; Hello :Helo; How are you? :Kunnisi ka?; I am fine :Napia nak; I am not doing well :Marik kuru nga napia.; Thank you :Mabbalat; And you? :Ey ikau?; Good morning :Napia nga mataruk; Good afternoon :Napia nga giram; Good night :Napia nga gabi; Good night (for sleeping) :Napia nga akaturug; Good day :Napia nga algaw; Yes :Oon (Oh-ohn [also shortened as On] ); No :Awan (or Mari); Maybe :Baka; Definitely :Siguru; I don't know :Marik ammu; I know :Ammuk; What is your name? :Hanna yo ngahan mu? ; My name is (state your name) :Yo ngahan ku e (state your name); His/her name is (state persons name) :Yo ngahan na e (state persons name); Nice to meet you :Napia nga nakilala ta ka; Please :___ [command] pay e. ("if you would"); May I ask you a favor? :Puede pe nga makifavor? :; Take care :Magingat ka/Innam mu ikau; How old are you? :Pia ya dahun mun (the word mun is short for mu ngin [both can be said] )/Anni ya dahun mun?; I am (state your age) years old. :Ya dahun ku e (state your age); Where are you from? :Anni nga bansa yo nagafanan mu? (asking what country)/Janna yo nagafanan mu? (lit. Where did you come from?); Where do you live? :Dyanna yo padyanan mu?; Where have you been? :Nagafanan mu kang?/Dyanna ya nagafuanan mu?; Where are you going? :Dyanna ya anyanan mu?/Anyanan mu kang?; Can you accompany me to_? :Puedem nga vulunan yakan kang_? ; Can you take me to_? :Puedem nga iyangay yakan kang_?; What is your work? :Hanna yo trabahum?; What are you doing? :Hanna yo kukukuan mu?; Where do you go to school? :Hanna yo eskuelam?/Janna ya pagilamuan mu?; Excuse me (getting attention) :Excuse me; Excuse me (to pass through, asking permission) :Pakidalan (I will walk)/Puede nak nga manalan?/Manalan nak/Excuse me ko (persons name); I can't speak (state language) well. :Marik kuru maka-ergo kang (state language) nga napia. ; I can't speak (state language). :Marik maka-ergo kang (state language).; I only understand :Matindyan ku laman; I don't understand :Marik nga matindyan; I understand :Matindyan ku; Help :Paki-ufun/Ufunan mu yakan/Mauag ku ya ufun; Look out :Magadang ka (lit. save yourself/flee); Where's the bathroom? :Dyanna ya banyu?; What time is it? :Hanna yo orat ngin?; Who is she/he? :Inya iggina?; What do you mean? :Hanna yo kayat mu nga kayan?; Please say it again/Pardon :Puedem nga kayan uli/Paki-ulit mu yo kinahim; Please write it down :Iturat mu; Let's go :Anteran (Anteran is short for umang tera ngin/ both can be said)/Tara/Teran/Tsin; Wait :So abit/Mattaron ka/ Taronan mu yakan; Can I speak to_? :Puedek kergo y_?; Monkey: Ayong ; Pig: Bavi; Cliff:Zizzig; Animal : Ayam; Snake :Zariyyang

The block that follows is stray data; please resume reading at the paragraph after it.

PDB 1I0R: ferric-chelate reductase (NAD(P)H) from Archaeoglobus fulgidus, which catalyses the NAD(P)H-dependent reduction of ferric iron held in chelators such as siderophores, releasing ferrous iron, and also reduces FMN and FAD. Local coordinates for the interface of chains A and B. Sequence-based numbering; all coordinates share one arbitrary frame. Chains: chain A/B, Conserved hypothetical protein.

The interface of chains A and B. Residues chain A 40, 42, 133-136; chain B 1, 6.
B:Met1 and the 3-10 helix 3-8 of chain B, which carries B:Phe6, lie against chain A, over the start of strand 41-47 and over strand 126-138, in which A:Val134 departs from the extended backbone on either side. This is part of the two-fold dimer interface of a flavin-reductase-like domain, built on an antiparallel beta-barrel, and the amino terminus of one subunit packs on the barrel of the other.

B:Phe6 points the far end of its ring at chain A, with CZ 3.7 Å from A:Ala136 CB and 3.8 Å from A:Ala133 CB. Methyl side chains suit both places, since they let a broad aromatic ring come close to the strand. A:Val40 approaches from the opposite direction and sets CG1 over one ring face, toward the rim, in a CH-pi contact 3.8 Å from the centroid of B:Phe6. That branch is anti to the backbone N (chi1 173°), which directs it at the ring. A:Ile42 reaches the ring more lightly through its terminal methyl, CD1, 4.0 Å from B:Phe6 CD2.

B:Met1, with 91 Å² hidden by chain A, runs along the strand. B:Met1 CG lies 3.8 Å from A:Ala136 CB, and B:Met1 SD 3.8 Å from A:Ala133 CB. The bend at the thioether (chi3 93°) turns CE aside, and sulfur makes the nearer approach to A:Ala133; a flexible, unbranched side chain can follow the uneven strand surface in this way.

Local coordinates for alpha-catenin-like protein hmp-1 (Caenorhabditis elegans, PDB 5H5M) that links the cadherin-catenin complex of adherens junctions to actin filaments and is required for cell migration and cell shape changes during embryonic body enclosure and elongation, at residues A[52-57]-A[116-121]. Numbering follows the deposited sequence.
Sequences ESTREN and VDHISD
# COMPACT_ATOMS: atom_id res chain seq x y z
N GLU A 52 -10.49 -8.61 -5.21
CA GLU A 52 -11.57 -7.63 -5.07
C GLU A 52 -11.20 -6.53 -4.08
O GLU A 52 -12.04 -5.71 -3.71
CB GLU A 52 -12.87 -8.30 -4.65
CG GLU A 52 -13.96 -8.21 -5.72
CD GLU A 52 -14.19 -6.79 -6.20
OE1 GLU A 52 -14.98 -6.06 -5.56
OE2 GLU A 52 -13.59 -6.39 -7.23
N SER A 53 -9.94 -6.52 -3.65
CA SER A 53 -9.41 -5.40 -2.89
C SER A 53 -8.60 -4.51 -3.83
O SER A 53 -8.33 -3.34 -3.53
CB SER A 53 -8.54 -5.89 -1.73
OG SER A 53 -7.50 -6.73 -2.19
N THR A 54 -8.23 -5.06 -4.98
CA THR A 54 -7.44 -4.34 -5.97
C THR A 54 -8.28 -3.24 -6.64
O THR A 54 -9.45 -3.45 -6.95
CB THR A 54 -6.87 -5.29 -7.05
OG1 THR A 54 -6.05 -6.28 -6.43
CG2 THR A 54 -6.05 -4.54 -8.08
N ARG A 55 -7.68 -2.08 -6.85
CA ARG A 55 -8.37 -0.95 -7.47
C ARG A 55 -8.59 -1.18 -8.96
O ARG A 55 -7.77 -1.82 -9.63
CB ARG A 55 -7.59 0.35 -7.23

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Comparison to Ibanag

References

* Diphthong Section found in Wikitravel, Tagalog Phrasebook : (http://wikitravel.org/en/Filipino_phrasebook)
* Ethnologue on Itawit :(http://www.ethnologue.com/show_language.asp?code=itv)
* Wikipedia Ibanag Language :(http://en.wikipedia.org/wiki/Ibanag_language